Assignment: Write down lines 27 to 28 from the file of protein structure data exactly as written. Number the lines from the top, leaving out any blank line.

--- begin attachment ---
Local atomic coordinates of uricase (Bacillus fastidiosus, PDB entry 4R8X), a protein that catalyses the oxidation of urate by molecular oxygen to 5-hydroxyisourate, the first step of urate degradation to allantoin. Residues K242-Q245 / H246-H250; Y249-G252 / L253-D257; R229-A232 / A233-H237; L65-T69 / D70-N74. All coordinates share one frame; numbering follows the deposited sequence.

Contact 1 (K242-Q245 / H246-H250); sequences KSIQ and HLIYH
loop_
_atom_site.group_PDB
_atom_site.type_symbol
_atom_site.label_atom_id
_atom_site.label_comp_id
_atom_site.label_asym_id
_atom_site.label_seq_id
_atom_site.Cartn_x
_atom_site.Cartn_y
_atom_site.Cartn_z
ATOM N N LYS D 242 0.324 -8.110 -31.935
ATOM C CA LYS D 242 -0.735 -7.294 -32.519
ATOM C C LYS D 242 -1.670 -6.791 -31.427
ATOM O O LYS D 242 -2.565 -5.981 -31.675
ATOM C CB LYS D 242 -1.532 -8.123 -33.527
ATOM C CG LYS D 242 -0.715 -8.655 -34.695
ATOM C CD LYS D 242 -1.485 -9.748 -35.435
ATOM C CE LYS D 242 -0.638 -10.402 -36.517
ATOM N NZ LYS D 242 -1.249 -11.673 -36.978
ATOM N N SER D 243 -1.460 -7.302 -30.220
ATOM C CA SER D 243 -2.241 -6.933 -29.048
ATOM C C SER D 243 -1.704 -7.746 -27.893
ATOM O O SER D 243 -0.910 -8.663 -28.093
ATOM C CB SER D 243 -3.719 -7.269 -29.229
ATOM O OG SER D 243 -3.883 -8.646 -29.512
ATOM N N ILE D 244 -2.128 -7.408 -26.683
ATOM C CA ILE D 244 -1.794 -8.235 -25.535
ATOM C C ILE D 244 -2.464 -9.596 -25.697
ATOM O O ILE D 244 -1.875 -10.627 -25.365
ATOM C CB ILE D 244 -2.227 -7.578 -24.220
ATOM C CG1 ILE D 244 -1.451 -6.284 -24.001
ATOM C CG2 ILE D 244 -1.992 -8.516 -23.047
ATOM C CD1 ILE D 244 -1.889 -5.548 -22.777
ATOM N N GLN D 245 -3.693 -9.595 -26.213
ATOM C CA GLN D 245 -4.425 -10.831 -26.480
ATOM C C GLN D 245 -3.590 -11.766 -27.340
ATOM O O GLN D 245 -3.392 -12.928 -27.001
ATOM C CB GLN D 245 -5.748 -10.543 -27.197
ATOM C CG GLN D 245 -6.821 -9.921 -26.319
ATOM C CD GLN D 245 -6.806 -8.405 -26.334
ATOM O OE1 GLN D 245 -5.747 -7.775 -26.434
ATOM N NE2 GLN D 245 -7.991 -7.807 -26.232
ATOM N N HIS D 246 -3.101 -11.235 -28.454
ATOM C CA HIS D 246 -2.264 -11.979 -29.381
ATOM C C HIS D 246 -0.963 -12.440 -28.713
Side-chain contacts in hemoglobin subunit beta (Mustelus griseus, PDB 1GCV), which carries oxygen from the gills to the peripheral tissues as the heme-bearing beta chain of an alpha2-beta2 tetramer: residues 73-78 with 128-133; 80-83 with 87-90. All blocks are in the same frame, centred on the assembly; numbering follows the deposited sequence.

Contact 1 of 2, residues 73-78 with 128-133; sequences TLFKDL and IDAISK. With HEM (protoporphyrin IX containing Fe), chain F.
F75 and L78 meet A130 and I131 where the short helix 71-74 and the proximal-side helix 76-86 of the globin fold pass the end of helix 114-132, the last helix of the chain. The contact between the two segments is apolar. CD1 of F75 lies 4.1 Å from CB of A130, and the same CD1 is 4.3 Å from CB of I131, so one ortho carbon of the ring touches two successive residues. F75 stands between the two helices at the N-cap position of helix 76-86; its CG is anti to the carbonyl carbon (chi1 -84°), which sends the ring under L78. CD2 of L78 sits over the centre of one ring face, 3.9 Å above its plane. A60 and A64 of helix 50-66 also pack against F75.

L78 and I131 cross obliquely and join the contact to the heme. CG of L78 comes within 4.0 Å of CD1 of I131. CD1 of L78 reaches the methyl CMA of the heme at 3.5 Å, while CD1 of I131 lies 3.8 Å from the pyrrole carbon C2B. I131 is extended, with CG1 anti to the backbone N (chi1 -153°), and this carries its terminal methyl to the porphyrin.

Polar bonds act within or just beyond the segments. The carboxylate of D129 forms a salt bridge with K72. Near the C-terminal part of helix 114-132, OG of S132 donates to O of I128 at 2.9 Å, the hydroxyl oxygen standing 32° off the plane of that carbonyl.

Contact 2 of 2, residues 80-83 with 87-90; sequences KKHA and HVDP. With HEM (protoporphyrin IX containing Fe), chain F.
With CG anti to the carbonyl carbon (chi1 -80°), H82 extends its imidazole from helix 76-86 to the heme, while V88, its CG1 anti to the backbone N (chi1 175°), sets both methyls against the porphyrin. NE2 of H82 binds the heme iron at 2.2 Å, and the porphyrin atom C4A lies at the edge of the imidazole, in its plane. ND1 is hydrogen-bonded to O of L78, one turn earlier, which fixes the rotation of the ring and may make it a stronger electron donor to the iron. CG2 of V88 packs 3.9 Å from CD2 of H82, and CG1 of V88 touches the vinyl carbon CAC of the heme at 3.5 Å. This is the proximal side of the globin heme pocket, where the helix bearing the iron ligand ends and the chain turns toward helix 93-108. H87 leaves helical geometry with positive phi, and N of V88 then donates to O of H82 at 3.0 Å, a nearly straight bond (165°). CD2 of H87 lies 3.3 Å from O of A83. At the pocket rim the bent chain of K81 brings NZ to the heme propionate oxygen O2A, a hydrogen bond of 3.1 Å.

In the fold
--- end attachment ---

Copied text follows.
ATOM O OG SER D 243 -3.883 -8.646 -29.512
ATOM N N ILE D 244 -2.128 -7.408 -26.683